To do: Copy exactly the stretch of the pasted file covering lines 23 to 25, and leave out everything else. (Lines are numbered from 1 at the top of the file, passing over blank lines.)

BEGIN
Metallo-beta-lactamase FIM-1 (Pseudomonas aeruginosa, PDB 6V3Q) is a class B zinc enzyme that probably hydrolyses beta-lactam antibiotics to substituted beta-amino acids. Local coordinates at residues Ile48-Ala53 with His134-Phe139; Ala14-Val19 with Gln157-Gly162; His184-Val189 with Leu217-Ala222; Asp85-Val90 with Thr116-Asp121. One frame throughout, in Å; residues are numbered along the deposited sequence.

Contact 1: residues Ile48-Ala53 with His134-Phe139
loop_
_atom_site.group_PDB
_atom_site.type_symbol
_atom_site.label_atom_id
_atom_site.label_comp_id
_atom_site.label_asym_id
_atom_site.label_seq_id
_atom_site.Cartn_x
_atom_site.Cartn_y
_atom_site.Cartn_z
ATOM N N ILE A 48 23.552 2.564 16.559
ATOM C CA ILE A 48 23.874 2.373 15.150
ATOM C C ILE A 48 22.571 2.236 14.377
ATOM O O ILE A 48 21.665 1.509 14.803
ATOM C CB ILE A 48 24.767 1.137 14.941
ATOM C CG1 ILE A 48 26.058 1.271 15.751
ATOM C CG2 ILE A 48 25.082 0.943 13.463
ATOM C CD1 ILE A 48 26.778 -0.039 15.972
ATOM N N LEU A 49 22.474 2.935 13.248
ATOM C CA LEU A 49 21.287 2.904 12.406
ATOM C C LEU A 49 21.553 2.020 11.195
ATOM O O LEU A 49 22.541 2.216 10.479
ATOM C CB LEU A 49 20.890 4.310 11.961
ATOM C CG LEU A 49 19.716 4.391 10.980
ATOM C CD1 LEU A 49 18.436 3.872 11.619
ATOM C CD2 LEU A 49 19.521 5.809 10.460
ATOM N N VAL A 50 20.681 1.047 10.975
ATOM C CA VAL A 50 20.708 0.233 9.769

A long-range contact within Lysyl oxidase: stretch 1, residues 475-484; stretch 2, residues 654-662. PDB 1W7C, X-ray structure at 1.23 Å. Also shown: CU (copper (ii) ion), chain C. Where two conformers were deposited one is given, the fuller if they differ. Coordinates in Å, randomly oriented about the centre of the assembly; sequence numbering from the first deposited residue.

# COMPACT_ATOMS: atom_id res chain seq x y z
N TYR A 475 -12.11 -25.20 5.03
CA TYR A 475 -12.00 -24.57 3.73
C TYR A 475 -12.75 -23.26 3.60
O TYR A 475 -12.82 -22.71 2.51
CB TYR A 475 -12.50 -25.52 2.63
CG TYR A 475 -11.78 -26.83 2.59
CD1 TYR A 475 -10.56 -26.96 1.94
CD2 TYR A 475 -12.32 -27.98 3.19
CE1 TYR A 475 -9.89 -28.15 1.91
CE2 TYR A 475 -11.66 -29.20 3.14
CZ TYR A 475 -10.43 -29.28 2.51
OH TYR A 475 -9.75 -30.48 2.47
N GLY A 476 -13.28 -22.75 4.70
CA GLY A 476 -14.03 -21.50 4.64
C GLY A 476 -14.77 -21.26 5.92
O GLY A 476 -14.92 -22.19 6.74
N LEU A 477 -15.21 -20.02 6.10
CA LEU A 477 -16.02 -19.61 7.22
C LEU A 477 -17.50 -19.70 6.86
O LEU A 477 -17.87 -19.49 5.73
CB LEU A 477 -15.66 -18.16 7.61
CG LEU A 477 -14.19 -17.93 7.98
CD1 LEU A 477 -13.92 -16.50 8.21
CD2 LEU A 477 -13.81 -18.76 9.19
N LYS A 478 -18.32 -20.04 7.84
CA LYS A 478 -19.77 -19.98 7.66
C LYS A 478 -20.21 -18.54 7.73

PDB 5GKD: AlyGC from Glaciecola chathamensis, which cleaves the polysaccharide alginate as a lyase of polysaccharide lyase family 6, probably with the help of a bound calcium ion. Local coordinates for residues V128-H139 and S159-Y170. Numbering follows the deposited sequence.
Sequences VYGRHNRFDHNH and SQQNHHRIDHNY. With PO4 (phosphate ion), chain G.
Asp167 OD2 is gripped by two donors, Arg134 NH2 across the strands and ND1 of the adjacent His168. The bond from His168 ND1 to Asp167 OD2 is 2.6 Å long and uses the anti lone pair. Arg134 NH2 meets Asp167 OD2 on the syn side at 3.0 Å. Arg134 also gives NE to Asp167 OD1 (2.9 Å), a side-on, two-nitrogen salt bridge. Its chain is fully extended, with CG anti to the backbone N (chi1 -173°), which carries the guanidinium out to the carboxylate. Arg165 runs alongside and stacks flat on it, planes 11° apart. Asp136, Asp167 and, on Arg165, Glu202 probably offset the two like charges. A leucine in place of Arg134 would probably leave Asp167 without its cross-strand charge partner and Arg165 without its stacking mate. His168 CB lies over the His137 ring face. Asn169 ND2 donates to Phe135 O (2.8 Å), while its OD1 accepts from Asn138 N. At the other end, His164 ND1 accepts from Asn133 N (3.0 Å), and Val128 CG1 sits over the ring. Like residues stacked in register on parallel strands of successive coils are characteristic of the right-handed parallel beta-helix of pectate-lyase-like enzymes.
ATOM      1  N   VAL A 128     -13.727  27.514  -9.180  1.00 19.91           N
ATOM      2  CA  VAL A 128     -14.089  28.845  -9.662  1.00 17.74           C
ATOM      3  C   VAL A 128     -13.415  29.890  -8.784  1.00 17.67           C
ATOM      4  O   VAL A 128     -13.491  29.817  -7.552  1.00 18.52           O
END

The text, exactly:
ATOM C C LEU A 49 21.553 2.020 11.195
ATOM O O LEU A 49 22.541 2.216 10.479
ATOM C CB LEU A 49 20.890 4.310 11.961